A sketch of the UHV setup used in the present study can be found in Figure 1. The apparatus is divided into three main regions: a condensation vessel (A), a coating stage (B) and a transfer chamber (C), connected by two nozzles n1 and n2. Argon 5.0 (99.999%) is used as inert gas and additionally cleaned with an O2 purifier (Air Liquide) so that the final oxygen content in the stream falls below 0.1 ppm, the partial pressure of contaminants therefore being roughly the same order of magnitude as the initial concentration in the evacuated vessels. Ar flow into A is controlled manually by a leak valve v1 (Balzers 135) while an additional valve v2 (MKS 248) regulates the stream into vessel B. The pressure in these two chambers can therefore be adjusted separately. The gas transport is maintained by differential pumping using two turbo molecular pumps (Varian TV 301) with a pumping capacity of 300 L/s. Two gate valves are employed to switch between gas flow configurations that enable pumping towards base pressures p ≈ 10−7 mbar (v3 and pv1 open, pv2 closed) and particle transport to C (v3 and pv1 closed, pv2 open). In chamber C the substrate is mounted on a rotating sample holder allowing for multiple deposition within one run without venting the chamber. The pressure in the chambers is monitored with the help of cold cathodes at pressures below 10−3 mbar (Pfeiffer IKR 251) and capacitance manometers (MKS Baratron 122A and 220BHS) when working in the mbar regime. Metal vapors are generated with the help of two 2-inch DC magnetron sputtering guns (AJA A-320) that can be operated up to pressures as high as 2 mbar. Both magnetron guns have additionally been equipped with a welded bellow to allow for a displacement of the sputter gun under UHV conditions. All particles generated with the present setup were analyzed after transport through air. Scanning electron microscopy (SEM) studies were performed with a Zeiss Ultra 55 (acceleration voltage U = 15 kV). High resolution transmission electron microscopy (HRTEM) investigation was done using a probe-Cs corrected FEI Titan3 G2 60-300 microscope operating at 300 kV acceleration voltage. Energy dispersive X-ray (EDX) analysis was performed by using a FEI SuperX detector with high visibility low-background FEI holder. The data was collected and evaluated with Bruker software. For EDX measurements, the microscope was set to STEM mode. The beam current was 200 pA. The nanoparticles were directly deposited on Cu grids covered by lacey carbon.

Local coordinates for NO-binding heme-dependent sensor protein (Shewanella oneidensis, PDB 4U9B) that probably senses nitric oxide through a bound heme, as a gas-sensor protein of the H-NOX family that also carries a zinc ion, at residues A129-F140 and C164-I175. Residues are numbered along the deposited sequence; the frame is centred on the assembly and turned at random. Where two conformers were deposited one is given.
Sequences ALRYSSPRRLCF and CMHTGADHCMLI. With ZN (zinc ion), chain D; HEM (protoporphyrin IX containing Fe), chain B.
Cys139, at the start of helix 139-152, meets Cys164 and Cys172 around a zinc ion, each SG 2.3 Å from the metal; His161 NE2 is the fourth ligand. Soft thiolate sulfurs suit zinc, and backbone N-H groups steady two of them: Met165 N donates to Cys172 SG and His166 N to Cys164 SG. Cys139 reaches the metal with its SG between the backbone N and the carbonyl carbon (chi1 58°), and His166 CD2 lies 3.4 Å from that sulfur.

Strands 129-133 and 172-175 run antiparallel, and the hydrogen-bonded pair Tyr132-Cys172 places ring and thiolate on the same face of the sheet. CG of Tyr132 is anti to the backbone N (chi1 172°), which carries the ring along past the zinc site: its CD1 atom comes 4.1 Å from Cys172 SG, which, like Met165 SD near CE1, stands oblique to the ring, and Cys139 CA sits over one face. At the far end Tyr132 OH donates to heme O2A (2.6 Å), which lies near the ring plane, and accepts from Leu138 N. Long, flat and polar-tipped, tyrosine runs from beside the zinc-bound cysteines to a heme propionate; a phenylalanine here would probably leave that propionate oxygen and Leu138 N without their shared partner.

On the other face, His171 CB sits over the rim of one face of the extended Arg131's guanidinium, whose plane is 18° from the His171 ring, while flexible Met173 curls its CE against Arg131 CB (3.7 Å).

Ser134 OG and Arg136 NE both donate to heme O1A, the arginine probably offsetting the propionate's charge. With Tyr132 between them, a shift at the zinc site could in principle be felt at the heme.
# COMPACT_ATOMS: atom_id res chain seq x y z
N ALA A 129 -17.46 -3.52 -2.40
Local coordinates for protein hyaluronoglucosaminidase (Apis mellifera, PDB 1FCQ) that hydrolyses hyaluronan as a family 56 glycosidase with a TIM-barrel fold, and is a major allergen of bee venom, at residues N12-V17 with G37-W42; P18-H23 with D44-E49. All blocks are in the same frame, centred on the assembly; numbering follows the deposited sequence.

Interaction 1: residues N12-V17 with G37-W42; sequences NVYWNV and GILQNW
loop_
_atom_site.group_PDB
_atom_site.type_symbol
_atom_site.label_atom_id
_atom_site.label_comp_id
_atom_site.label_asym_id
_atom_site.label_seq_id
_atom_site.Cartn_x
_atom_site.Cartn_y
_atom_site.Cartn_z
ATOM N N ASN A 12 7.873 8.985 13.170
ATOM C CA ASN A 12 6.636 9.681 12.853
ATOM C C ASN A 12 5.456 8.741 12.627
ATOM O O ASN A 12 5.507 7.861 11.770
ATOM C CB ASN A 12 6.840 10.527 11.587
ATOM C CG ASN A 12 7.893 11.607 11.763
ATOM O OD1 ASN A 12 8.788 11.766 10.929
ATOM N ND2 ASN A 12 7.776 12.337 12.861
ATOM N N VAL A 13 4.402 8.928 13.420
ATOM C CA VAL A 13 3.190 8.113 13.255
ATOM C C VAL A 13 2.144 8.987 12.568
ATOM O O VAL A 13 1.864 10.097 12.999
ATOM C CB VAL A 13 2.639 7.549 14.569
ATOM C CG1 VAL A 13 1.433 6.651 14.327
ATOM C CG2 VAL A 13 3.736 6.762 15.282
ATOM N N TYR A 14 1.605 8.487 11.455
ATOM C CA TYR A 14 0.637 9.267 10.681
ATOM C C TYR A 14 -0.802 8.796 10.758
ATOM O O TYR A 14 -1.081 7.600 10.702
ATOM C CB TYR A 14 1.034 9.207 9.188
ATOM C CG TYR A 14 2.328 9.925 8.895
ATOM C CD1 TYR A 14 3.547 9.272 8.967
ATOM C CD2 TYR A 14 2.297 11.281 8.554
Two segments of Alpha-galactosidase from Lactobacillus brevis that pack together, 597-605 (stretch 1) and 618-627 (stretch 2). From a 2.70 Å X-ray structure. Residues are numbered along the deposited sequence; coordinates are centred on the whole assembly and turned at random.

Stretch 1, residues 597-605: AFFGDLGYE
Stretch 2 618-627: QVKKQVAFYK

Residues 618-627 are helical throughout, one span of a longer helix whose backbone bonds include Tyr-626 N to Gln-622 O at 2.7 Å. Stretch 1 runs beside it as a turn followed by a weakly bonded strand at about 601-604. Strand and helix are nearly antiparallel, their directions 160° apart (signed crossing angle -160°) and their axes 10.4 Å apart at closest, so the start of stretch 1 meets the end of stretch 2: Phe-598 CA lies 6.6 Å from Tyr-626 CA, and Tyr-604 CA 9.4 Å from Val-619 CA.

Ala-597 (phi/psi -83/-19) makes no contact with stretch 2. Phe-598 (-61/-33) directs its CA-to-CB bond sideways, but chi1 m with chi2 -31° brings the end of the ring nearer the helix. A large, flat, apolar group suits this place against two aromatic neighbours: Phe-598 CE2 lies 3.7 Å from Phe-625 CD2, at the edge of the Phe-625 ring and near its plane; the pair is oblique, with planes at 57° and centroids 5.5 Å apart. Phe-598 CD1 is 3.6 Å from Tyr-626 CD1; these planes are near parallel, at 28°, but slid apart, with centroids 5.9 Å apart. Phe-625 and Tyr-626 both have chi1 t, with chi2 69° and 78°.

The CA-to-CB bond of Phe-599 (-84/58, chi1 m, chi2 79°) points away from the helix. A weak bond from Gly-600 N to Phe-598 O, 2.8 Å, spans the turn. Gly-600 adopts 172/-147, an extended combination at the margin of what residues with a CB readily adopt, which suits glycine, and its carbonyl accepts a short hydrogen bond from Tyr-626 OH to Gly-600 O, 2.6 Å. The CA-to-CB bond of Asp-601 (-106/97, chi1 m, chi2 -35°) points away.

Figure 1: Schematic drawing of the home-built UHV setup used in the present study. CM: capacitance manometers, CC: cold cathode, TMP: turbo molecular pump, CW: cooling water, v: valve, pv: gate valve, SG: sputter gun, n: nozzle.

Particle synthesis

Sputtering of the target material in chamber A leads to the ejection of metal atoms with typical mean energies in the eV range for the setup presented here. Subsequent thermalization in the buffer gas is fast and has been predicted to occur after few collisions, as shown analytically and with the help of Monte-Carlo (MC) simulations [28]. The cooling of the metal vapor is dependent on the background gas pressure. In our experiment, atoms are expected to be thermalized after less than a millimeter in chamber A, and less than a centimeter in chamber B, thus in a region close to the target with regard to chamber dimensions. When the metal vapor reaches sufficient supersaturation, the growth of small nuclei occurs. Following classical nucleation theory, these nuclei have to overcome a critical size to become thermodynamically stable and then further grow while moving through the condensation chamber towards the nozzle. The NPs can additionally get covered by a supplementary coating layer in chamber B, while traveling through the metallic vapor generated by SG2, which is carefully kept below supersaturation. Finally, particles are extracted in C, where they are deposited onto a Si substrate or TEM grids for further analysis.